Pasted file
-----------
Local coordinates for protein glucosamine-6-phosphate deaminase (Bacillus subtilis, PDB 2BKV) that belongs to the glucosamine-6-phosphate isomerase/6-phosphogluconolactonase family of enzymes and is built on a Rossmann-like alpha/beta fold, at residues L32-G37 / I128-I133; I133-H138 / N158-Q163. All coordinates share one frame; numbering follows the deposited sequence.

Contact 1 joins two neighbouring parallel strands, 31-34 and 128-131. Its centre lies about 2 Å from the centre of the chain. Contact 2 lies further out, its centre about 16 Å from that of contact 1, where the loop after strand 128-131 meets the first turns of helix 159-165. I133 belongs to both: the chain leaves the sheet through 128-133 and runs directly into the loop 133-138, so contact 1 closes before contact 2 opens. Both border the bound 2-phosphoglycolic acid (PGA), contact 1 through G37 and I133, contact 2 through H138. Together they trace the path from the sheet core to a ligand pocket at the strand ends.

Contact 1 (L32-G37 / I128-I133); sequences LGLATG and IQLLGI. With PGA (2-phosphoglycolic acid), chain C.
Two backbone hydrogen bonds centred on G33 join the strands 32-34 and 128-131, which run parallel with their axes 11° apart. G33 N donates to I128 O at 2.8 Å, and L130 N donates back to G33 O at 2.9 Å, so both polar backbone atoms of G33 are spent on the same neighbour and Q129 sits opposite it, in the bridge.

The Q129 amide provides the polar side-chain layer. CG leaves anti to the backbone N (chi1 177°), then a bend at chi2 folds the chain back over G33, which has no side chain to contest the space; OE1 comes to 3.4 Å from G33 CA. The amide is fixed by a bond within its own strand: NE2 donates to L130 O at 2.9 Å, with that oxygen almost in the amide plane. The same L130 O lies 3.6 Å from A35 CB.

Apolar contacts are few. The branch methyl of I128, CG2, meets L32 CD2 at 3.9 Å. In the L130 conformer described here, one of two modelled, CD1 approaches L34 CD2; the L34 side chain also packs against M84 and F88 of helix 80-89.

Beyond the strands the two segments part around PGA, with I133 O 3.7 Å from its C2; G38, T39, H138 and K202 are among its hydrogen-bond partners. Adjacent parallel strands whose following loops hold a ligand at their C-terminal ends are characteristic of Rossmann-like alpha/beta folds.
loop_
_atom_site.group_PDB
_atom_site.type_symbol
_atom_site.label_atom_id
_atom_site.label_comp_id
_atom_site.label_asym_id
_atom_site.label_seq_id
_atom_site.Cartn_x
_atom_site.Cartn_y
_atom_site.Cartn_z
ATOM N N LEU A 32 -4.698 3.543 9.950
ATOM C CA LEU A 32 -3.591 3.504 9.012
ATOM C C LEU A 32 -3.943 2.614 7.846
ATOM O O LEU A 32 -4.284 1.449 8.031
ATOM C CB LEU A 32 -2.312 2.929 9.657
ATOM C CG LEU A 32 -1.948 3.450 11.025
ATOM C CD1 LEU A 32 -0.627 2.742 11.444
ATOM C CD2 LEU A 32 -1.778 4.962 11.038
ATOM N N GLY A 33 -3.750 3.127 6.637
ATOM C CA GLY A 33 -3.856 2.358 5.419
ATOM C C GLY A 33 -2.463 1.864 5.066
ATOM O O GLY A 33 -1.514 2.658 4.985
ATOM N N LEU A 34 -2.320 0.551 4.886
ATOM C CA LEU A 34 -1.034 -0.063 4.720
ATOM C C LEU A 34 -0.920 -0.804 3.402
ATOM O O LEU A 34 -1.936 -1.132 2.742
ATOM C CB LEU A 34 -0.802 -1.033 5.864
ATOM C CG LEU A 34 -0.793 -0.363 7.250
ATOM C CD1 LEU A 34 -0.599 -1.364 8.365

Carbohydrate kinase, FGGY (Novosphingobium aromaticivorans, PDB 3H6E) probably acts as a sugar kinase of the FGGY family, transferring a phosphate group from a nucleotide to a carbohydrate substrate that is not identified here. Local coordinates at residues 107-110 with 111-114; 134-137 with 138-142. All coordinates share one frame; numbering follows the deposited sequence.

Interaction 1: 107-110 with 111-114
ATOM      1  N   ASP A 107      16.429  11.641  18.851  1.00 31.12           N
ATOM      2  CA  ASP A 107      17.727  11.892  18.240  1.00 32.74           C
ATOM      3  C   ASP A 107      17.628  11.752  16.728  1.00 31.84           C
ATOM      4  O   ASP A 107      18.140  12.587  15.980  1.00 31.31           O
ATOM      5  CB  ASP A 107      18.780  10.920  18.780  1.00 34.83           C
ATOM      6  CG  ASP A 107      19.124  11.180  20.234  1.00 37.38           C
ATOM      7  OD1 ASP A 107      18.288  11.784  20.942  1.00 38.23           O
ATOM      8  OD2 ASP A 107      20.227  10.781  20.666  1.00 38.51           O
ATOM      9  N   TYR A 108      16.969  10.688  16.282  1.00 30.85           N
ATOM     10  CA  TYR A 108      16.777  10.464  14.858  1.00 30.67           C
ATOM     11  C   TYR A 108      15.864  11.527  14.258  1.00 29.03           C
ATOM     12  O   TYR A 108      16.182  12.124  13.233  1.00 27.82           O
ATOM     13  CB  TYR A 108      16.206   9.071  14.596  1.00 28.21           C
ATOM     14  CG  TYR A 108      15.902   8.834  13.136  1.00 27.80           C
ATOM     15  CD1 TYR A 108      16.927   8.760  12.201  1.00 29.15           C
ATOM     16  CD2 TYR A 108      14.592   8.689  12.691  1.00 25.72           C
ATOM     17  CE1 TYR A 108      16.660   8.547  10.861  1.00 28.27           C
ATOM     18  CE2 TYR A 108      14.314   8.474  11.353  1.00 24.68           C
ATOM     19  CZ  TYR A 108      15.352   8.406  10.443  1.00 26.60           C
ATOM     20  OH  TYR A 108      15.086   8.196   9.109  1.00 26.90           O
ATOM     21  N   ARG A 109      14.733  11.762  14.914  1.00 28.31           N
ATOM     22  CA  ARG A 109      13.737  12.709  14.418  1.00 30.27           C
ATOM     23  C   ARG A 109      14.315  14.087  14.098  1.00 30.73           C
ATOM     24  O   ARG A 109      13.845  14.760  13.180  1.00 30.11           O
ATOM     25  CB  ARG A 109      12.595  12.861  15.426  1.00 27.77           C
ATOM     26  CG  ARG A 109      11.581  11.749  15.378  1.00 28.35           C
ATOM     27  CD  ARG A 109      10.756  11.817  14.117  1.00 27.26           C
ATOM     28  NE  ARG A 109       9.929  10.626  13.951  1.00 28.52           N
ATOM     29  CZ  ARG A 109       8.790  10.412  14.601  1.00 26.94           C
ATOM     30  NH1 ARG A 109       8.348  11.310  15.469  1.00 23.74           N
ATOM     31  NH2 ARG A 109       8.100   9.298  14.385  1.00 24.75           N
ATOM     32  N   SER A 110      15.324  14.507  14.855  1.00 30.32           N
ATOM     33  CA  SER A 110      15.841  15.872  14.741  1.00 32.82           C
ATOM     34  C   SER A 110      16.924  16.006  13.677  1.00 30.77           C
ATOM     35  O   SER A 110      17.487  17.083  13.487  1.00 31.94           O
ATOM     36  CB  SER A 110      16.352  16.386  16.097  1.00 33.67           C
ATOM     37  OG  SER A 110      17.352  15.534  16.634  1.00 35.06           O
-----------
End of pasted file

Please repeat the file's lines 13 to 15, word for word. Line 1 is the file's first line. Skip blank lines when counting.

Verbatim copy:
_atom_site.label_asym_id
_atom_site.label_seq_id
_atom_site.Cartn_x